The extraordinary conditions of space, especially microgravity, are utilized for research in various disciplines of space life sciences. This research that should unravel – above all – the role of gravity for the origin, evolution, and future of life as well as for the development and orientation of organisms up to humans, has only become possible with the advent of (human) spaceflight some 50 years ago. Today, the focus in space life sciences is 1) on the acquisition of knowledge that leads to answers to fundamental scientific questions in gravitational and astrobiology, human physiology and operational medicine as well as 2) on generating applications based upon the results of space experiments and new developments e.g. in non-invasive medical diagnostics for the benefit of humans on Earth.
The idea behind this series is to reach not only space experts, but also and above all scientists from various biological, biotechnological and medical fields, who can make use of the results found in space for their own research.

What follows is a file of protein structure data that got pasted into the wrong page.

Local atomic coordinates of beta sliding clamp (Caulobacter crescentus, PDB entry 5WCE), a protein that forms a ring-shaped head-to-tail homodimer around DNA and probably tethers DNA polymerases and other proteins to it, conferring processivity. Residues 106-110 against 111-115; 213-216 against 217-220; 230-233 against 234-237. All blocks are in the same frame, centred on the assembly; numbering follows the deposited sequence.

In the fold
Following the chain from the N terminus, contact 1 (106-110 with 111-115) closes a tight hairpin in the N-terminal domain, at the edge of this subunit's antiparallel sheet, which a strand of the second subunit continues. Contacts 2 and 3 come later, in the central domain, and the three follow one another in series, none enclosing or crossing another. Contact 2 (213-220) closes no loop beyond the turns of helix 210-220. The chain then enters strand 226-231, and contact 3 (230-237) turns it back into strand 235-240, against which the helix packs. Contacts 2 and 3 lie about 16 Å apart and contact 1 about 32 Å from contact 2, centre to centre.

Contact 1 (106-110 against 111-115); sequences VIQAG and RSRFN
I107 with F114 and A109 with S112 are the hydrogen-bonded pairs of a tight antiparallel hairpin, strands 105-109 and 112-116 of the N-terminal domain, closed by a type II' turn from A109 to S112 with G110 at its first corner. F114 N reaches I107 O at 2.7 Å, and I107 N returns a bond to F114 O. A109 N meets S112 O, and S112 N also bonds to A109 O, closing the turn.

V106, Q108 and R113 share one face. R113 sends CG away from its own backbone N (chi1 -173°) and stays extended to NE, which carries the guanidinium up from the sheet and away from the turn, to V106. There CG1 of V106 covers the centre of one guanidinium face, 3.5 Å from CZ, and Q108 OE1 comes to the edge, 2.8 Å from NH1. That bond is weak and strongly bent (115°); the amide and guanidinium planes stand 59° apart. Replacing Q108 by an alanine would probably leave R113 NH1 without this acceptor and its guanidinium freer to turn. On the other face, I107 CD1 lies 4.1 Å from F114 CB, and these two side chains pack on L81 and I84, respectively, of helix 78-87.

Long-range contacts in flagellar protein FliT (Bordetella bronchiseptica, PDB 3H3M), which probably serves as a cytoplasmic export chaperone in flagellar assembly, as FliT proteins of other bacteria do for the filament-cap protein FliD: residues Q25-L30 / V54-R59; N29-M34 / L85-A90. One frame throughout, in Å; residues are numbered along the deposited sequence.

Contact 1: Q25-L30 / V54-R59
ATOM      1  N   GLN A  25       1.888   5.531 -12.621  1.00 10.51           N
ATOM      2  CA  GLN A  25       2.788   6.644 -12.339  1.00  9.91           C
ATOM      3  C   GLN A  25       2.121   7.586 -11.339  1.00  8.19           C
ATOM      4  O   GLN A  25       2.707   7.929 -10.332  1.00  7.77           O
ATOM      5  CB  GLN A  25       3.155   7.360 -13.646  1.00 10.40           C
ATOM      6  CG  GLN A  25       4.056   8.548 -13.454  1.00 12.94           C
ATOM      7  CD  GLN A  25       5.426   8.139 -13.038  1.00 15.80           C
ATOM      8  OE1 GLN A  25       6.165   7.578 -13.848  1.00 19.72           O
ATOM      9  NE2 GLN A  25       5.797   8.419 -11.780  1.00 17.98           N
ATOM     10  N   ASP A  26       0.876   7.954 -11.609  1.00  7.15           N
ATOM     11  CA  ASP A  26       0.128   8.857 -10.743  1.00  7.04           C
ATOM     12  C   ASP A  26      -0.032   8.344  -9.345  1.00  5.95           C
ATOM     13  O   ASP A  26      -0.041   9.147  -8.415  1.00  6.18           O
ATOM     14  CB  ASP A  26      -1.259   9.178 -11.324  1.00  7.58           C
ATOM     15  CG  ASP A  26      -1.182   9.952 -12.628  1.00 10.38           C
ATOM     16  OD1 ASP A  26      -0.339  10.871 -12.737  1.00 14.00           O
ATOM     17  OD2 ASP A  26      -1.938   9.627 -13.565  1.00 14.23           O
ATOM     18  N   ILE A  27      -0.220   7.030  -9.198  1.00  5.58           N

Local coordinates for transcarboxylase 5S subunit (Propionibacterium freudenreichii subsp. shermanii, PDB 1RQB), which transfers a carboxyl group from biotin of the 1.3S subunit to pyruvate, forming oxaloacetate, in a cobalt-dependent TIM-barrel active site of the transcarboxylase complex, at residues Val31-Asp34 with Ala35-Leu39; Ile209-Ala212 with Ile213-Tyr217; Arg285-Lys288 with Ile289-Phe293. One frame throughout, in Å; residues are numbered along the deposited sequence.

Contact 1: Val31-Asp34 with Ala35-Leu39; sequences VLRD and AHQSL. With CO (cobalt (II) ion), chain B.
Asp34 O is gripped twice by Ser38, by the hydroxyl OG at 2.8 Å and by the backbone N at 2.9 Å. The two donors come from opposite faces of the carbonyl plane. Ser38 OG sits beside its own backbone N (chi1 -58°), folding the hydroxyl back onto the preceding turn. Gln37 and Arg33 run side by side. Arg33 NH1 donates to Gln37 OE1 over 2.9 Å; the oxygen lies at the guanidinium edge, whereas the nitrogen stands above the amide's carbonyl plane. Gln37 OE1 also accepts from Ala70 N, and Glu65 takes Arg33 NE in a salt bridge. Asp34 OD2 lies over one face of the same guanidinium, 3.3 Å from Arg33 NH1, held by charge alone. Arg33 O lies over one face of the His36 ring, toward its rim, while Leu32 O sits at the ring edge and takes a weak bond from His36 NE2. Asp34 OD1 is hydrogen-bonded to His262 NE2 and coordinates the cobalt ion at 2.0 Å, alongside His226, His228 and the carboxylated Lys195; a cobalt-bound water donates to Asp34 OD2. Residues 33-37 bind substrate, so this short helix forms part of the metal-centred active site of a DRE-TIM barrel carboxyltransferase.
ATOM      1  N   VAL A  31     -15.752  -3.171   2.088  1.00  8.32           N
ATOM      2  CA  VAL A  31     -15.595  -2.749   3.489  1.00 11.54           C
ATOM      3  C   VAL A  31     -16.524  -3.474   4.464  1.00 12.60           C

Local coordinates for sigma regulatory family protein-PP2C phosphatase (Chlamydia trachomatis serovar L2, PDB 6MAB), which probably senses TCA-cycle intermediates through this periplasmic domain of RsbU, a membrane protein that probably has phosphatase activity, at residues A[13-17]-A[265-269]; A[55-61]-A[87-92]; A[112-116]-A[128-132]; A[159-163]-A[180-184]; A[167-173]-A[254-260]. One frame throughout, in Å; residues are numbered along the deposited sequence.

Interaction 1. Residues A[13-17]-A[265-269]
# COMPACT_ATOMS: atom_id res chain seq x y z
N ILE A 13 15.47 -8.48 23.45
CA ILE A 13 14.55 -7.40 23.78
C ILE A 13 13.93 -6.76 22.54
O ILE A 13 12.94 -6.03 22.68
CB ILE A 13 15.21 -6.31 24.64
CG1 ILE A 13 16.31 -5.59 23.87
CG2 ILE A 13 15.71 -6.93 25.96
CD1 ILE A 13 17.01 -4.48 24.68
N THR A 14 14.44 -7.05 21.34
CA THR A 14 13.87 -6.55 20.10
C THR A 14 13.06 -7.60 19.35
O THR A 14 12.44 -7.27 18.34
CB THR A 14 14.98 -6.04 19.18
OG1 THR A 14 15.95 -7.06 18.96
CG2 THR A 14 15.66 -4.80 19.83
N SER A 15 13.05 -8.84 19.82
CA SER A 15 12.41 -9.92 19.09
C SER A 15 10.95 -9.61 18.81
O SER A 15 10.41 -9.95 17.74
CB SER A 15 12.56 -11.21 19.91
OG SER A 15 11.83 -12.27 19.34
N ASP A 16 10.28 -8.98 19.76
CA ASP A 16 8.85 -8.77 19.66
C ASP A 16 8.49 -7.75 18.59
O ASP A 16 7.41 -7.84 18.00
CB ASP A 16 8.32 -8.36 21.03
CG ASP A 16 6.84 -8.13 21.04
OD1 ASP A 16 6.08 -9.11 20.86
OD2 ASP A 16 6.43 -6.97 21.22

SpringerBriefs in Space Life Sciences addresses professors, students and undergraduates in biology, biotechnology and human physiology, medical doctors, and laymen interested in space research.
The Series is initiated and supervised by Dr. Günter Ruyters and Dr. Markus Braun from the German Aerospace Center (DLR).
Since the German Space Life Sciences Program celebrated its 40th anniversary in 2012, it seemed an appropriate time to start summarizing – with the help of scientific experts from the various areas - the achievements of the program from the point of view of the German Aerospace Center (DLR) especially in its role as German Space Administration that defines and implements the space activities on behalf of the German government.